For the last decade, residents of Western Washington’s 6th Congressional District have sent Rep. Derek Kilmer to Congress as “a problem solver who can be bipartisan,” as this editorial board described him during his first campaign. Kilmer, D-Gig Harbor, has consistently fulfilled that promise.
His public service has provided the nation’s bitterly divided Capitol a strong example of how pragmatic but assertive moderation can advance good policy and civility. Kilmer has more than earned reelection by the voters of his district, which stretches from Tacoma to Aberdeen and covers the Olympic Peninsula.
The Port Angeles native has given perennial attention to struggling communities that need help reviving their economies. His advocacy helped direct nearly $10 million this year toward flood protection for Aberdeen and Hoquiam. The RECOMPETE Act he has proposed, with bipartisan backing, would set up economy-boosting grants in distressed communities to run a full decade. And his work to restore salmon populations — including helping land $1 billion in federal funding for culvert removals — aids Washington’s fisheries, tourism and other sectors.
“I don’t want any of the communities I represent, I don’t want any of the families that I represent, to have to worry about their community’s main export being young people,” Kilmer told this editorial board.
This is the kind of leadership the towns and cities beyond the nation’s metropolitan areas need. His affably technical approach to community restoration speaks across the partisan divide, an intentionally chosen path that has yielded considerable benefits.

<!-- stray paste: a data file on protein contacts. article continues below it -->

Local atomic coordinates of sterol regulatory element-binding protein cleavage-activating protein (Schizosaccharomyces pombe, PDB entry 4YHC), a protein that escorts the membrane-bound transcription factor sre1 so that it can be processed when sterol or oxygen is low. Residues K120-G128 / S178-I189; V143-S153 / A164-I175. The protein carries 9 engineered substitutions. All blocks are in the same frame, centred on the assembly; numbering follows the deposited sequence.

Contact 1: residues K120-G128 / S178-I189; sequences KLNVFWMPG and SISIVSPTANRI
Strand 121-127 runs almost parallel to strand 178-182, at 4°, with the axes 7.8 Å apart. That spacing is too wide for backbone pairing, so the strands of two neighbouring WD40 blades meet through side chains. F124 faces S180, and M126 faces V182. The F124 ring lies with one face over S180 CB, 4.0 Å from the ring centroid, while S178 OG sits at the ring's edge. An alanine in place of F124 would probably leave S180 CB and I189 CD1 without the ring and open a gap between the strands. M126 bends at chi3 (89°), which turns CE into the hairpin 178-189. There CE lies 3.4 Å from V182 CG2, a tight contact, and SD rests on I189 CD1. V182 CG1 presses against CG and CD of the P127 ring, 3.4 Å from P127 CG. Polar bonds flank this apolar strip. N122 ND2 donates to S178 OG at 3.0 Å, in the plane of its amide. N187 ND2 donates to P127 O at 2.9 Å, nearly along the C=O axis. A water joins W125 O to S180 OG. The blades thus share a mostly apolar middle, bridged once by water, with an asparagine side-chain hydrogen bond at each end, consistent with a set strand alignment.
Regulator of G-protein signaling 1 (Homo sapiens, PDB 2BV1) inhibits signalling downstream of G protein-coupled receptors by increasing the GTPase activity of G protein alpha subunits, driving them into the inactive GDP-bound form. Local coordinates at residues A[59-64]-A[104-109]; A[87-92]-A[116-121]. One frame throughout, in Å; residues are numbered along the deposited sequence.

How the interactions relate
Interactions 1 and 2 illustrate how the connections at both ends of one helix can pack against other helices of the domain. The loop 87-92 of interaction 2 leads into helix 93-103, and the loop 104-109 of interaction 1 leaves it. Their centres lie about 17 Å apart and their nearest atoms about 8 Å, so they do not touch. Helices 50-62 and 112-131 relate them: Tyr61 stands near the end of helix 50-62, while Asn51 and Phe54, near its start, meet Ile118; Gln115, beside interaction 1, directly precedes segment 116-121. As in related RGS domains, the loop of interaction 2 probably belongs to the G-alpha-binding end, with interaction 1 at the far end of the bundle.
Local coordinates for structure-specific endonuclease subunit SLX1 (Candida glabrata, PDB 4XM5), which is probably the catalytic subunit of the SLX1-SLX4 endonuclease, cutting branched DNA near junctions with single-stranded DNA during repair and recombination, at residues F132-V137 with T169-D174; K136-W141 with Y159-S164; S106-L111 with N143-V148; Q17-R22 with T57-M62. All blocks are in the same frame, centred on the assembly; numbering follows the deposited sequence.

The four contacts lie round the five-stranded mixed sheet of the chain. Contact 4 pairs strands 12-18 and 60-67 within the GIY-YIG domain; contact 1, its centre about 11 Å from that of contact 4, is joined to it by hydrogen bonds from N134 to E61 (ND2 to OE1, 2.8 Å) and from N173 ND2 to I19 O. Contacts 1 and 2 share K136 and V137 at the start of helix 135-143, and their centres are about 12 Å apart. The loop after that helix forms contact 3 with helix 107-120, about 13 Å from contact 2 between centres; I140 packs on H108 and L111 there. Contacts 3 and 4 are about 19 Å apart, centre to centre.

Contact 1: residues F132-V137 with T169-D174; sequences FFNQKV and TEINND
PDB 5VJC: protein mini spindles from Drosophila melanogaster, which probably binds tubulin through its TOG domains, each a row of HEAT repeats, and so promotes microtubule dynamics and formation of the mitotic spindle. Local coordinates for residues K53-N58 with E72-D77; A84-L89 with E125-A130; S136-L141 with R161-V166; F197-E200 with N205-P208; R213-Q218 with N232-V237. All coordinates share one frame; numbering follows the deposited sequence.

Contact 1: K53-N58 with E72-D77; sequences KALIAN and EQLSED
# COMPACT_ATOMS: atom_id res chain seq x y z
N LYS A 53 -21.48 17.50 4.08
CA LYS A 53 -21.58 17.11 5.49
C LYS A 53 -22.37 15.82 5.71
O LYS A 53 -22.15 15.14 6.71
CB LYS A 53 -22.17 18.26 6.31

As chair of the House’s Committee on the Modernization of Congress, his work has produced more than 140 bipartisan recommendations on making government functional, including a blueprint to potentially save billions by helping the federal government fix inefficiencies faster.
Straightforward, good-faith governance deserves a bipartisan renaissance. Kilmer’s work has brought Congress closer to that ideal, and he has earned another term to advance it.
Of the five people running against Kilmer, only two have mounted substantial campaigns. Democrat Rebecca Parson is running a hard-left campaign that espouses a vast expansion of government services and a $30 minimum wage. Republican Elizabeth Kreiselmaier is pushing equally hard toward the conservative extreme. In a campaign commercial, she claimed “violent mobs are destroying our cities”; on Twitter, she denounced “unconstitutional and unnecessary mask mandates,” and passed along dubious claims about critical race theory and government subsidies of drug addiction.
Kilmer decisively defeated both Parson and Kreiselmaier in 2020 and deserves to win handily again. Voters in the 6th District should make the clear sensible choice to continue leading a deeply divided political realm back from the extremes.